Does a diverging diamond have to be so despotic and demeaning (Marohn’s words) to pedestrians? I don’t think so, not if pedestrians are kept in mind in the project goals (as they should be when the interchange lies between a residential neighborhood and a hospital, as it does in St Cloud). Simply add to the goals, somewhere between 1. getting as many cars through as quickly as possible and 4. saving money:
2. minimize pedestrian detours (no serpentine sidewalks or diversion to a center culvert)
3. maintain right angles at pedestrian crossings
Using only Visio and some chewing gum, I’ve redesigned the proposed St Cloud diverging diamond to keep these principles in mind. Imagine what could be done if you were a Professional Engineer with whatever software Professional Engineers have. The through or turn lanes are shown in a beige similar to the original (Warning! The original layout is 32 mb and has crashed my browser more than once.) but I changed the sidewalks from pink to a more masculine dark blue.
This design maintains basically straight sidewalks on either side of the intersection and manages to achieve right angles at nearly every pedestrian crossing (the safety advantage of right angles, besides requiring the motorist to maintain awareness of his or her surroundings before mindlessly accelerating, is that neither stream of traffic is required to turn their head terribly far – if it’s more comfortable to look, people will take the time to see what’s coming). I kind of cheated at the leg detailed at right, which might have to end up fairly oblique.
“What about the trucks?” you may ask. “How can they turn on so tyrannical an angle?” We don’t have to banish semis from the roads in order to make a walkable interchange (though maybe we should consider it). Professional Engineers can use their knowledge of turning radii to design a softer angle ahead of the crossing, although that might result in the awful twists that sidewalks tend to go into around interchanges. Alternately, the ornate stamped concrete islands that are always built on these things (because grass can’t survive in such hostile environments) could have a mountable curb, effectively softening the radius for that most American of occupations, the trucker.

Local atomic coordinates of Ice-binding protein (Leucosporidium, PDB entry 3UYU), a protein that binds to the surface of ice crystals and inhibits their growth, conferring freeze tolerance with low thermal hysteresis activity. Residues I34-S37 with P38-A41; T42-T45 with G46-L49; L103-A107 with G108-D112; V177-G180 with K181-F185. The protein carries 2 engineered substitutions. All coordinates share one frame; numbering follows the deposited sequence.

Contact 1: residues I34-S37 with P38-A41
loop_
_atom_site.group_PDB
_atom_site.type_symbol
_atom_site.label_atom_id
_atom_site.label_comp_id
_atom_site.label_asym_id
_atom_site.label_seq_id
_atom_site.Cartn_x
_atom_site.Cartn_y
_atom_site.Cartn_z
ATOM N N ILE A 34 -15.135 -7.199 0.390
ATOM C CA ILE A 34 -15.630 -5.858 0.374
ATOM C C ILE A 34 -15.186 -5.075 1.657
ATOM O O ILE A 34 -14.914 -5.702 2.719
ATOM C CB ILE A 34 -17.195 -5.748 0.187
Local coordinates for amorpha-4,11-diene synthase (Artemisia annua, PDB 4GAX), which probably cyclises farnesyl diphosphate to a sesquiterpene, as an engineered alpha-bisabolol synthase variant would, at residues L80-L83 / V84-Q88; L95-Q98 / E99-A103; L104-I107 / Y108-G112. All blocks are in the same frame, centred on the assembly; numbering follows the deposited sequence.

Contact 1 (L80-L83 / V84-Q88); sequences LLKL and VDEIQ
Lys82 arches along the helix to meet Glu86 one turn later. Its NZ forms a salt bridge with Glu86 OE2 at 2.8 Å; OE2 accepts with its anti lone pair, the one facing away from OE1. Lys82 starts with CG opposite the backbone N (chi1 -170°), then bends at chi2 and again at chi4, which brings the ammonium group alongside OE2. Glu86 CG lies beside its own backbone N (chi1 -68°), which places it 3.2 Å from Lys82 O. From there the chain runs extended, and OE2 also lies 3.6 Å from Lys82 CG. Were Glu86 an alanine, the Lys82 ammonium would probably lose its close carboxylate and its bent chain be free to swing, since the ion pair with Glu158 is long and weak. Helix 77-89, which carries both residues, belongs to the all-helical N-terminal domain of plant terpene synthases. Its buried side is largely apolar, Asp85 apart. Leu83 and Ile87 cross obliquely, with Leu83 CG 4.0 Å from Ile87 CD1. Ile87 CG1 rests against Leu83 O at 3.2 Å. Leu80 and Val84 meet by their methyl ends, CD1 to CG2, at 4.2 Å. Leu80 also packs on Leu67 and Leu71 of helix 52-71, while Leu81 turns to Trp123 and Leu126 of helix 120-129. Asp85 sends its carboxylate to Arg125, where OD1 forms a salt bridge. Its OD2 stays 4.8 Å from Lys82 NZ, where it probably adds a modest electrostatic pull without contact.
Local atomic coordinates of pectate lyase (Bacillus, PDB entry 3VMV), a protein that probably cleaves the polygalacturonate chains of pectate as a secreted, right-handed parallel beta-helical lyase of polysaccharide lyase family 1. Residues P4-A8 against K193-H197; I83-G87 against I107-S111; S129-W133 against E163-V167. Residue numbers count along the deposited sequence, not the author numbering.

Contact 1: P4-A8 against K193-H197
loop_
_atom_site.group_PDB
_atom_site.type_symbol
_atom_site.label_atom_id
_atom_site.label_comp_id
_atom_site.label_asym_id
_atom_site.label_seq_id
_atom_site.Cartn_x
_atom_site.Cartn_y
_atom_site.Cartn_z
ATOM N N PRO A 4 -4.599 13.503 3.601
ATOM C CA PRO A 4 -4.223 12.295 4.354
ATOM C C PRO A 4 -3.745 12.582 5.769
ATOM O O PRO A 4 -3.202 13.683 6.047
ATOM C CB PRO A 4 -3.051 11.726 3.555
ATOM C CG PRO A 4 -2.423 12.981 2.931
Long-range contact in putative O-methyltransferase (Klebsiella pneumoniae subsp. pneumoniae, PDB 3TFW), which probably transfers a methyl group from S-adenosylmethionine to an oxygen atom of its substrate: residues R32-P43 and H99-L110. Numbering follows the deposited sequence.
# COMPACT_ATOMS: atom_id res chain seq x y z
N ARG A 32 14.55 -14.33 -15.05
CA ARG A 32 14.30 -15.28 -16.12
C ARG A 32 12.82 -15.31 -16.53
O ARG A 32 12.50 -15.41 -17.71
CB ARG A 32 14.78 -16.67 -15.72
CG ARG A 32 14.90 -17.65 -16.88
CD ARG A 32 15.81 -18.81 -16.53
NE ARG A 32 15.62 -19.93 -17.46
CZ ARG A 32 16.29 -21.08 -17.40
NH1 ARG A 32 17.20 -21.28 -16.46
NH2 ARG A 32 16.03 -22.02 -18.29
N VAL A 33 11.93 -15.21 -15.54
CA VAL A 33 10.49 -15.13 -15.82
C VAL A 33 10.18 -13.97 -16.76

Of course, putting sidewalks on the, um, side makes for a wider bridge, which is probably why the three diverging diamonds that are (sort of) walkable all are underpasses. But I don’t see why the wide center median is needed – couldn’t you fit side sidewalks on the same width of bridge if you just shrink the culvert? Anyway, a right angle ramp design will save some money since it fits into a tighter footprint.
Making diverging diamonds walkable may seem like treating the symptom, not the disease. But the insane part really isn’t forcing traffic to proceed on the left, it is the fact that people can design these things and think that it’s ok to send the pedestrians into a narrow concrete strip between two streams of speeding cars. That shows a lack of contact with reality that is frightening, but all too common. Good thing there are good doctors like Chuck Marohn to spread the diagnosis.
*Tennessee finished their walk-less interchange, connecting a residential neighborhood to a commercial strip, just 12 days before their complete streets policy went into effect. Apparently they’re planning another diverging diamond now, but I can’t tell if it will accommodate pedestrians.